Customers are being urged to call the hotline if they think fraudsters have contacted them pretending to be their bank or other official bodies including HM Revenue and Customs.
Image: Banks are aiming to prevent customers being targeted by scammers with the new emergency hotline
Banks are launching an emergency hotline in a bid to protect their customers from scammers after victims were conned out of £1.26bn last year.
The new 159 number, which will be launched on Thursday, will put customers through to their banks so they can check with an operator whether they are being targeted by fraudsters.
The national emergency hotline was set up by industry body Stop Scams UK and will run for a trial period of 12 months after the group revealed the COVID-19 pandemic helped give fraudsters opportunities to develop new ways to con victims out of £1.26bn during 2020.
Image: Victims of fraud were conned out of £1.26bn last year
The pilot scheme, a collaboration between banks, telecoms firms and technology companies, has been praised by personal finance experts for helping to fight the growing levels of scam calls.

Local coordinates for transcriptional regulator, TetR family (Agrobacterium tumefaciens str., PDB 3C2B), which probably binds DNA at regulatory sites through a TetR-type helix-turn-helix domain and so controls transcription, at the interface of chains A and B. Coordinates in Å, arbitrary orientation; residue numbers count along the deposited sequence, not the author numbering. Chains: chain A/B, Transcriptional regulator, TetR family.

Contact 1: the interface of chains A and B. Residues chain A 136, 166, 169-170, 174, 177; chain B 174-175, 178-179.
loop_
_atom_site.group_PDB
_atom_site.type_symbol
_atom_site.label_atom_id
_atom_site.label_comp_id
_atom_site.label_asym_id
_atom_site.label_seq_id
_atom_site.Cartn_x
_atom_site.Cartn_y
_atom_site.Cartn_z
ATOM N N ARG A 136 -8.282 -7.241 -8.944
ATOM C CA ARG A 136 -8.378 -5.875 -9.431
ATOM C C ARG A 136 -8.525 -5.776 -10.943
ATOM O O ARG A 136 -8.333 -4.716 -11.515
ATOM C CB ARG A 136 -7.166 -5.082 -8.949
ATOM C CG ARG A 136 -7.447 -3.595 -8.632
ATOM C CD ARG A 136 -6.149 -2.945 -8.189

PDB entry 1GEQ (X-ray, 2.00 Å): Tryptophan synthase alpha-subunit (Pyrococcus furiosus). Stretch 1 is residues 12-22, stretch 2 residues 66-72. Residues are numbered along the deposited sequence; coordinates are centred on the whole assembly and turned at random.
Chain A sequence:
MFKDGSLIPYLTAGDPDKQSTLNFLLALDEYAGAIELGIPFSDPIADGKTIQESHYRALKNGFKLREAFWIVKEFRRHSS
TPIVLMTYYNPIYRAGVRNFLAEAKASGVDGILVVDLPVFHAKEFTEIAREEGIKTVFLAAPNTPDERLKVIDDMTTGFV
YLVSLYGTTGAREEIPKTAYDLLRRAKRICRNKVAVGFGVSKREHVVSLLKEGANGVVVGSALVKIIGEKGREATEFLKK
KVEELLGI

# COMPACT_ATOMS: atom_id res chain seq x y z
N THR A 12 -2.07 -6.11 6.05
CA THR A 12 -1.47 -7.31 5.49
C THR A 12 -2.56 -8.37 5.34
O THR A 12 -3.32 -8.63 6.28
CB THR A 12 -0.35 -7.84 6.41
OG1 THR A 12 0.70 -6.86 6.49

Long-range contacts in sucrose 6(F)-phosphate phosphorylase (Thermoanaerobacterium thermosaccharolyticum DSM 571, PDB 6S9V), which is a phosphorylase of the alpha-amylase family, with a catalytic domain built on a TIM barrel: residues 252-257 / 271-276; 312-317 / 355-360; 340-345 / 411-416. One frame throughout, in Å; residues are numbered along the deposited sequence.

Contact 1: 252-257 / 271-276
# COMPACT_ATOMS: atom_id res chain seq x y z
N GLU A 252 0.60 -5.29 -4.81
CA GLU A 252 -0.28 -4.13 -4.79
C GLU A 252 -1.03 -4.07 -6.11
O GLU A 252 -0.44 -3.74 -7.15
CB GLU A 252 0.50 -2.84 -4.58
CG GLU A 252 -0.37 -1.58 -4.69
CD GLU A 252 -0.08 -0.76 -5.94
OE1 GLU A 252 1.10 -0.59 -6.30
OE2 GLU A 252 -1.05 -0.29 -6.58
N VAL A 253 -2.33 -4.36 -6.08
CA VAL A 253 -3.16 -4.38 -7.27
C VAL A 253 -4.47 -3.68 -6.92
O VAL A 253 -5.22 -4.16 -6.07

However, there are still some concerns that fraudsters may intercept the new hotline at some point.
Martyn James, the head of media at personal finance site Resolver, said: “It’s vital that banks still invest heavily in technology and other anti-fraud measures that enable them to spot suspicious transactions on the front line and introduce second level checks before allowing potentially scammed money to leave an account.”
Ruth Evans, chairwoman of Stop Scams UK, added: “Fraud is cruel, it wrecks lives, and we’re determined to help people fight it.”
Documents seen by The Times outlined how customers will receive advice from staff on how to spot the scammers when they are put through to their bank through the hotline.
Banks are said to be hoping that the new scheme will prevent money being stolen from customers, which has cost them tens of millions of pounds a year in refunds.
The hotline has been in the pipeline for years, with the initial idea being discussed by the Joint Fraud Taskforce, a body involving ministers, police and banks that was set up by former prime minister Theresa May in 2016 when she was home secretary.
If the pilot is successful, Stop Scams UK said it will ask Ofcom to make 159 a universal number offered by all telephone providers, similar to 101, 111 or 999.
It comes after £753.9million was stolen in the first six months of this year, up 30% from the same period last year, according to data from the banking industry.Internet Explorer Channel Network